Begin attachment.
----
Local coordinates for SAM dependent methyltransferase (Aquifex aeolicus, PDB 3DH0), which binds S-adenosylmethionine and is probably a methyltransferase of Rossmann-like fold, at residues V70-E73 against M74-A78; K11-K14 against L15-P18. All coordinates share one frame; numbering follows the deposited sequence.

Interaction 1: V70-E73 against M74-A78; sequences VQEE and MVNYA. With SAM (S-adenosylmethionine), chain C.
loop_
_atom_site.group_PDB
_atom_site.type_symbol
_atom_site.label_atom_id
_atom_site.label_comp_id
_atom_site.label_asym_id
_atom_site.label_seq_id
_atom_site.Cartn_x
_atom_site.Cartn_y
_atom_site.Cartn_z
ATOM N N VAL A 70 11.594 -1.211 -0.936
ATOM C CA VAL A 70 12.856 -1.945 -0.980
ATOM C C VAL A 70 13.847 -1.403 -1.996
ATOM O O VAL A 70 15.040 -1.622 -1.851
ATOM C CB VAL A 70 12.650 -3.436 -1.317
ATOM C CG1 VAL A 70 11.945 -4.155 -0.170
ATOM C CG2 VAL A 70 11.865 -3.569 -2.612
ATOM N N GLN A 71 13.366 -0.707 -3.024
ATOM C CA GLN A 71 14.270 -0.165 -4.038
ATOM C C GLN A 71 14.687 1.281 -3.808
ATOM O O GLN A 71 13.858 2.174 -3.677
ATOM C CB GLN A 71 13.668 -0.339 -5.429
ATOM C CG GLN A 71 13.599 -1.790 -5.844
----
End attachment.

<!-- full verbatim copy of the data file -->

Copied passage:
Local coordinates for SAM dependent methyltransferase (Aquifex aeolicus, PDB 3DH0), which binds S-adenosylmethionine and is probably a methyltransferase of Rossmann-like fold, at residues V70-E73 against M74-A78; K11-K14 against L15-P18. All coordinates share one frame; numbering follows the deposited sequence.

Interaction 1: V70-E73 against M74-A78; sequences VQEE and MVNYA. With SAM (S-adenosylmethionine), chain C.
loop_
_atom_site.group_PDB
_atom_site.type_symbol
_atom_site.label_atom_id
_atom_site.label_comp_id
_atom_site.label_asym_id
_atom_site.label_seq_id
_atom_site.Cartn_x
_atom_site.Cartn_y
_atom_site.Cartn_z
ATOM N N VAL A 70 11.594 -1.211 -0.936
ATOM C CA VAL A 70 12.856 -1.945 -0.980
ATOM C C VAL A 70 13.847 -1.403 -1.996
ATOM O O VAL A 70 15.040 -1.622 -1.851
ATOM C CB VAL A 70 12.650 -3.436 -1.317
ATOM C CG1 VAL A 70 11.945 -4.155 -0.170
ATOM C CG2 VAL A 70 11.865 -3.569 -2.612
ATOM N N GLN A 71 13.366 -0.707 -3.024
ATOM C CA GLN A 71 14.270 -0.165 -4.038
ATOM C C GLN A 71 14.687 1.281 -3.808
ATOM O O GLN A 71 13.858 2.174 -3.677
ATOM C CB GLN A 71 13.668 -0.339 -5.429
ATOM C CG GLN A 71 13.599 -1.790 -5.844